Surviving a Deposition

A successful deposition involves three important factors:

1. Preparation;

2. Anticipation;

3. Information.

  • Obviously, a thorough, working knowledge of the claim file, particularly the Activity Log is essential. Prior to the deposition important documents and log entries should be marked for quick reference. It is often helpful to construct a time line of all events which occurred during the life of the claim. Preparation breeds confidence. Confidence levels the playing field between a claims professional and an attorney.

  • The adjuster should also anticipate (with the assistance of defense counsel) the areas of inquiry at the time of the deposition. Understanding Plaintiff counsel’s “game plan” in advance will also assist in preparing for the deposition.

  • Finally, the information provided should be clear, precise and, of course, absolutely accurate. A deposition is not a test. “I don’t know” or “I don’t remember” are perfectly acceptable responses if in fact they are honest answers to straight forward questions.


  • Other things to consider in addition for questions about your involvement in the claim, be prepared for questions about the actions or decisions of other persons involved with the claim. Be prepared to explain any errors or problems with claims handling and provide a reasonable explanation for why things were done the way they were.

  • Understand the applicable law which applies to your claim. If necessary, request a consultation with your attorney to “walk through” the elements necessary to establish claim denial.

  • Be familiar with the Claims Manual or Claims Handling Guidelines which exist. To the extent that there is written information outlining recommended procedures and protocols you can anticipate that Plaintiff counsel has a copy (probably obtained in prior litigation).

  • You can bet that your background, education and training (or supposed lack thereof) will be a fertile ground for impeachment. It is recommended that the claims professional be prepared to discuss these issues in detail. It might be a good idea to compile a “mini-resume” which lists both in-house and external classes, seminars or presentations. It is also helpful to explain to the examining attorney the various resources available such as medical claim consultants, independent medical evaluators, etc. You should also have a clear understanding of the litigation file, including discovery responses filed on behalf of your company. If appropriate, copies of discovery responses should be reviewed and discussed with defense counsel. The Claims Representative should be as familiar with the litigation file as he or she is with the claims file.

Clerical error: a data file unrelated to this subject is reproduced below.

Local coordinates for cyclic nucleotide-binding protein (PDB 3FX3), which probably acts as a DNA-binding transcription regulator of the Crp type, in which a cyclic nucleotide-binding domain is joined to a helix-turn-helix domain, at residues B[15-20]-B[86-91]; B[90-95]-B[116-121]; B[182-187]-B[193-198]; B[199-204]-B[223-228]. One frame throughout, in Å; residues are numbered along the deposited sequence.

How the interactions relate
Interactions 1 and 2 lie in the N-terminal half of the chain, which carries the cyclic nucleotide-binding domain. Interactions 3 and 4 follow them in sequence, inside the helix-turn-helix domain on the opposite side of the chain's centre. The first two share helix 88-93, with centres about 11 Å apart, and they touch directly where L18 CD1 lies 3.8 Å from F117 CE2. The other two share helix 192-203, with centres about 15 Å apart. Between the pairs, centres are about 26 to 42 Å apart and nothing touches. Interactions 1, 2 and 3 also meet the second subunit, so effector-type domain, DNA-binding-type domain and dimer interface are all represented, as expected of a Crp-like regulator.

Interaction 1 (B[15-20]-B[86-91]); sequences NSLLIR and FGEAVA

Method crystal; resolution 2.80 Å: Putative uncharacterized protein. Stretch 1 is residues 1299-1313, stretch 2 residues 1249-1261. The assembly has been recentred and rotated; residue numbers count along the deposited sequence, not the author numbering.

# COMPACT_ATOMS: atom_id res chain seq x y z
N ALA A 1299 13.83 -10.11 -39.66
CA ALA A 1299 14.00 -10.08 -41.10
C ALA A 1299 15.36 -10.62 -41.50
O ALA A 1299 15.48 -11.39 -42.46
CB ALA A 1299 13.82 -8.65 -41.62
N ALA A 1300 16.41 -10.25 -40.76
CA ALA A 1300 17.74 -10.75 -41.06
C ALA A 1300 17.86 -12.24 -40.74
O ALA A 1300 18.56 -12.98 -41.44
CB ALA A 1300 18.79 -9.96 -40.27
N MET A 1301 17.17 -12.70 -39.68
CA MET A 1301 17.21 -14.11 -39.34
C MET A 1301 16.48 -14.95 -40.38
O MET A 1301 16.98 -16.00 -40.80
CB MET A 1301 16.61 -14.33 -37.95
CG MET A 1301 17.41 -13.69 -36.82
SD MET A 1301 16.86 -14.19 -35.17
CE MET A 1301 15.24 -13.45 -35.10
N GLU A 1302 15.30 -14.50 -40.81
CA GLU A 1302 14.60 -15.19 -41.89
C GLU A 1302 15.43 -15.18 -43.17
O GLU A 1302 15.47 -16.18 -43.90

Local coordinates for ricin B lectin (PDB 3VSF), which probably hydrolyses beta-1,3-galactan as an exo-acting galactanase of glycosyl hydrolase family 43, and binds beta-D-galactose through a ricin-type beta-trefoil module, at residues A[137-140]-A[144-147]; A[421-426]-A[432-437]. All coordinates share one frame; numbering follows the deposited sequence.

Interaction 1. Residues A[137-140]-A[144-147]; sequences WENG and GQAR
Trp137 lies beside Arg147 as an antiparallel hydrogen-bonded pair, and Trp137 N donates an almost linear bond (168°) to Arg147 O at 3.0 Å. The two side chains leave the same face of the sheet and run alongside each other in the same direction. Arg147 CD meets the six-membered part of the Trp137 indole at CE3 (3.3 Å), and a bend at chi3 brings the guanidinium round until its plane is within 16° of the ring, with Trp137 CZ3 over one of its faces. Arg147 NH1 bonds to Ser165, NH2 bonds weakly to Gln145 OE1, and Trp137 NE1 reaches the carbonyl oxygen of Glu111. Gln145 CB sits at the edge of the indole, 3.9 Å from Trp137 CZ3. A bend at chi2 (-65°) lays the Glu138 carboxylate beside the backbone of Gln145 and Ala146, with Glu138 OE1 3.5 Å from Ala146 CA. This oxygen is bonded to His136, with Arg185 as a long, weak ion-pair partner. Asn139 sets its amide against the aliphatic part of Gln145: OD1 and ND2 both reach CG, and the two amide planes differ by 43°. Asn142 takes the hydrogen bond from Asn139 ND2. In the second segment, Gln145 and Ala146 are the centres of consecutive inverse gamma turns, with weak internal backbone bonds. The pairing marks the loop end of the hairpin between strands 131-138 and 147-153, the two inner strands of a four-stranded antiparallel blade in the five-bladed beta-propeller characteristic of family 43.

• A basic statement of the general grounds upon which benefits are being denied is generally all that is required from the Claims Representative. You are not charged with an accurate and detailed understanding of the law and you should not engage in any argument with Plaintiff counsel about what the law does or does not require. Your job is to simply talk about how the claim was handled.

  • You are entitled to take as much time as necessary to answer the question. For example, if requested to locate a document, make sure that you do so before answering any further questions. The parties are free to take a break to allow you to locate the information needed to continue your deposition.

  • If you attorney makes an objection wait for him to finish. Following the objection he should instruct you as to whether or not you are to answer the question. Once your attorney starts speaking you should stop speaking.

  • Never argue with an attorney. They are professionals and are better at it than you. Being argumentative means that your deposition will probably last much longer than it should have. Answer the questions politely and directly.

  • Understand that depositions of Adjusters are sometimes scheduled for purposes of intimidation. The threat of a deposition or the potential for being “roughed up” during testimony is the ultimate goal of Plaintiff counsel. The defense attorney should be able to control the latter. The prepared Claims Representative has nothing to worry about assuming that proper and thorough preparation has occurred.